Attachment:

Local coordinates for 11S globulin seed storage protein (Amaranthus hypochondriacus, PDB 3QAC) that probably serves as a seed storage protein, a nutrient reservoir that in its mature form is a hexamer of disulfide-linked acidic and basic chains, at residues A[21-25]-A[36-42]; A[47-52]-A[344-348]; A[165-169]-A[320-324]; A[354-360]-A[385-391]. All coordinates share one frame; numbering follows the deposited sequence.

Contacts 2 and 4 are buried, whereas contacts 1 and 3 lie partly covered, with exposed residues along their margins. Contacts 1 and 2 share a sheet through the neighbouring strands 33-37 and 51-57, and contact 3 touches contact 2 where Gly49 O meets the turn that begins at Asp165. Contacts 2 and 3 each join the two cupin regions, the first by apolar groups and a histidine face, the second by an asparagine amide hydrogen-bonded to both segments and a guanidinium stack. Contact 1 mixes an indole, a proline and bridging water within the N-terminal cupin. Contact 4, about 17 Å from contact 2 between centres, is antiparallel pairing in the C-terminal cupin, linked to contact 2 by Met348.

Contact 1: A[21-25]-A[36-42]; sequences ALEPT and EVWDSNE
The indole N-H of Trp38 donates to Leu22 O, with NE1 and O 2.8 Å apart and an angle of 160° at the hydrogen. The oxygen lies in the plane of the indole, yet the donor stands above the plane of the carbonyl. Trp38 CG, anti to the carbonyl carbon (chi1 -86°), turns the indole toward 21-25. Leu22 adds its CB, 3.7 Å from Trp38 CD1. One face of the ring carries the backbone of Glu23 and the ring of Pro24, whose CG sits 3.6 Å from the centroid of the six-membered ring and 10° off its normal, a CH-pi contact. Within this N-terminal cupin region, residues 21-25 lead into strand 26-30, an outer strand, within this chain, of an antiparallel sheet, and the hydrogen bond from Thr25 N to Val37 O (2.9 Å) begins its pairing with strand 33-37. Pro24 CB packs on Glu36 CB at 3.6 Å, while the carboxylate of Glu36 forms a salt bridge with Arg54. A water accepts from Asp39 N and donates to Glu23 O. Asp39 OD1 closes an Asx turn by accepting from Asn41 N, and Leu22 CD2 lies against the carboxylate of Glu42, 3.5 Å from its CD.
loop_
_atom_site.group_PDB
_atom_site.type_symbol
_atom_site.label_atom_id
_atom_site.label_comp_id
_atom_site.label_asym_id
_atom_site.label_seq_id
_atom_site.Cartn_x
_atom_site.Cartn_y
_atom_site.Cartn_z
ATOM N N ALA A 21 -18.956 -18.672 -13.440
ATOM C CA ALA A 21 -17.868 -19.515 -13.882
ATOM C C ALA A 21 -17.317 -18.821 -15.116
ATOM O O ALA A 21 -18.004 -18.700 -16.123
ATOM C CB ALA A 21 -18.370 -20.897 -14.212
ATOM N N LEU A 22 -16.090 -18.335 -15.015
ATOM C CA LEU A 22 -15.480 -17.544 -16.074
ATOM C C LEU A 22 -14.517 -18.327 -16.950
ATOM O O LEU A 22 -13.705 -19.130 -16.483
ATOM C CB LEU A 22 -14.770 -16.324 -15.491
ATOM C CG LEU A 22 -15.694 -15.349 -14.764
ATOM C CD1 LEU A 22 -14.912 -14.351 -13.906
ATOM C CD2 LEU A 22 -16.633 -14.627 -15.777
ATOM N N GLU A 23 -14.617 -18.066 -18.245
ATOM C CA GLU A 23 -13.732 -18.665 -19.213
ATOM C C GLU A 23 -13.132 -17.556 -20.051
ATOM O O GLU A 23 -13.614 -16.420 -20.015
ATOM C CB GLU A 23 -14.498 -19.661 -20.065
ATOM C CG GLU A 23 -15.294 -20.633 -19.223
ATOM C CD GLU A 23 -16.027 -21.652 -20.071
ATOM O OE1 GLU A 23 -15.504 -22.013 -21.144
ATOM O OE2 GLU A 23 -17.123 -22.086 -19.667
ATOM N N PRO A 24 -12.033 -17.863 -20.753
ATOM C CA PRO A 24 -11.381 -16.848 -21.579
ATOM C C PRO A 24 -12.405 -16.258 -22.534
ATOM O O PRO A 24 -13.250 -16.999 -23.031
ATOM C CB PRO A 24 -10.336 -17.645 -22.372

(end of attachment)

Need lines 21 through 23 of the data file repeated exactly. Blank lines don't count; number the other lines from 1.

ATOM C CA LEU A 22 -15.480 -17.544 -16.074
ATOM C C LEU A 22 -14.517 -18.327 -16.950
ATOM O O LEU A 22 -13.705 -19.130 -16.483